Connected TV, or CTV for short, has revolutionized the way we watch television. With the rise of streaming services like Netflix, Hulu, and Amazon Prime Video, more people are leaving traditional cable and satellite subscriptions to watch TV over the Internet. As a result, marketers strive to adapt to this new era of television advertising, and one of the most effective strategies they use is audience segmentation.
Audience segmentation is the process of dividing a target market into smaller, defined groups based on shared characteristics or behaviors. In the context of CTV advertising, this means identifying groups of viewers who are more likely to respond positively to your ads and tailoring the content and delivery of your ad to fit their preferences.
So, how can we segment CTV audiences? There are several factors we can consider:
The most basic way to segment your audience is by demographics, such as age, gender, income, and location. This information can be obtained from user accounts, device settings, or third-party data sources. For example, if you're advertising a luxury car, you can target viewers who are male, over 35 years old, and earn above a certain income threshold.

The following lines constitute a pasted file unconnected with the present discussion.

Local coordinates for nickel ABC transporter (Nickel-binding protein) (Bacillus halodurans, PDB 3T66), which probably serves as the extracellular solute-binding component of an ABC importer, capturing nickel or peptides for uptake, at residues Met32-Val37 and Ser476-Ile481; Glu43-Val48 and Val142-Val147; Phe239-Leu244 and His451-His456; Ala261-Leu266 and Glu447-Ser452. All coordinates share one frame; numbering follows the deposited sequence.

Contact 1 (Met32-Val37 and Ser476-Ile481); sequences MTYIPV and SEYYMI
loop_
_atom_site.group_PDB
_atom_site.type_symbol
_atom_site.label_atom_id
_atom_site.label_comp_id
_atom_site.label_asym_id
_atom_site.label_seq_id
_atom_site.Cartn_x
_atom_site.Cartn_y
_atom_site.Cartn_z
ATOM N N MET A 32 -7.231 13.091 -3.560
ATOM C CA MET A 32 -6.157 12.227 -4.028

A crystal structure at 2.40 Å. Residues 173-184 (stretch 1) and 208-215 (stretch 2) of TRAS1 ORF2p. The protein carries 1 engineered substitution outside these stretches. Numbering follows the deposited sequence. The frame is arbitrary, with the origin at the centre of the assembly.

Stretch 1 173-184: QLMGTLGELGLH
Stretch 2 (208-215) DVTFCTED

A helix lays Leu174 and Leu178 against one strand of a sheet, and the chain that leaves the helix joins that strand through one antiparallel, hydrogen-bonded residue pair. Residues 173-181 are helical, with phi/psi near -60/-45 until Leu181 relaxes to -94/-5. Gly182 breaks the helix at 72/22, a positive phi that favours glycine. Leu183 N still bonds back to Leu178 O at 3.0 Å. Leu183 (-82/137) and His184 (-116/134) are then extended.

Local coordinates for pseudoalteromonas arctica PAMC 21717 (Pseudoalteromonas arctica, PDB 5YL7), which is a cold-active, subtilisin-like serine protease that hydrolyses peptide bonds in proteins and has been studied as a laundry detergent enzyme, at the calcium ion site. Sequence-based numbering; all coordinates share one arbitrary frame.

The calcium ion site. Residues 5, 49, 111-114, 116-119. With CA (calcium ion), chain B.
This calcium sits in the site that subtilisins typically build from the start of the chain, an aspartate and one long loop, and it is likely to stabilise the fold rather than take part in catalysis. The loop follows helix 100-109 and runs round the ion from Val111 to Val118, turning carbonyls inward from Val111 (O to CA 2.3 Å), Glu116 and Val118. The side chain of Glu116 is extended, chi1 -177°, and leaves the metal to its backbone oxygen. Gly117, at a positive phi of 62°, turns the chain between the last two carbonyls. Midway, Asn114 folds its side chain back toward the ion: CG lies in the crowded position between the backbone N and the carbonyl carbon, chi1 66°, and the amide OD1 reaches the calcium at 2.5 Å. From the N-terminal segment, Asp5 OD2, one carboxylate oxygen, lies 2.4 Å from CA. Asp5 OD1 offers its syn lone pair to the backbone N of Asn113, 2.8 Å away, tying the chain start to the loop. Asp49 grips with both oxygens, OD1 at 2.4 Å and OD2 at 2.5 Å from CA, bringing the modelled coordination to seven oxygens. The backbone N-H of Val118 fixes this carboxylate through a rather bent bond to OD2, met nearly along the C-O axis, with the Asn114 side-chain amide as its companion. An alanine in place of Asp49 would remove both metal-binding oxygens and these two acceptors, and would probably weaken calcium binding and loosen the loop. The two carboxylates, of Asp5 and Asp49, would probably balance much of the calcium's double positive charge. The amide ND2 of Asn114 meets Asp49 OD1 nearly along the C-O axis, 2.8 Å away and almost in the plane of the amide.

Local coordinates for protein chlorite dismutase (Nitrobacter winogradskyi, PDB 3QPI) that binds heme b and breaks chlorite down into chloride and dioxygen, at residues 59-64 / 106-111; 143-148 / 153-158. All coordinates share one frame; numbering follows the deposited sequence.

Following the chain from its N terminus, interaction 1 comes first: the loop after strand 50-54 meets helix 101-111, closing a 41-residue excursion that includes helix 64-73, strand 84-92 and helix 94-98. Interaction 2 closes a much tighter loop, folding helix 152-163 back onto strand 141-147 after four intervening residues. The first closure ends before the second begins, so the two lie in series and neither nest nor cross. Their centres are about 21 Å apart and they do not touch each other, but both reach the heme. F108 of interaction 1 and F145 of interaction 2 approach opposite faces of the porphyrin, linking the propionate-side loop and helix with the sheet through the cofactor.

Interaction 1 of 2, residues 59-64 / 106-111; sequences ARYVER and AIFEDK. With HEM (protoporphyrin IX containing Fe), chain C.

Another way to segment the audience is by interests or affinities. This can be done by analyzing viewing data, search history, or social media activity. For example, if you're advertising a new video game, you can target viewers who have shown interest in gaming-related content.
Behavior-based segmentation takes into account the actions viewers take while watching TV, such as skipping ads, rewinding content, or changing channels. This can provide valuable insights into what types of ads are more likely to resonate with the target audience. For example, if a particular group of viewers is more likely to skip ads, you can try to make the ads more engaging or entertaining to capture their attention.
Finally, context-based segmentation takes into account the content viewers are consuming at a given time. This can be done by analyzing program data, user preferences, or real-time viewing data. For example, if you're advertising a new kitchen product, you can target viewers watching food-related content.
Once the target audience segments have been identified, you can begin to tailor the content and delivery of the ads to fit their preferences. For example, you can create different versions of an ad with different messages or calls to action or use different ad formats, such as pre-roll, mid-roll, or post-roll ads. You can also use programmatic advertising tools to deliver your ads to specific viewers based on their segment, time of day, or device.
In conclusion, audience segmentation is a powerful tool for advertisers looking to maximize the impact of their ads. By identifying groups of viewers who are more likely to respond positively to the ads and tailoring the content and delivery to fit their preferences, you can increase engagement, improve ROI, and ultimately generate more sales. With the right data and tools, the possibilities for audience segmentation on CTV are virtually endless.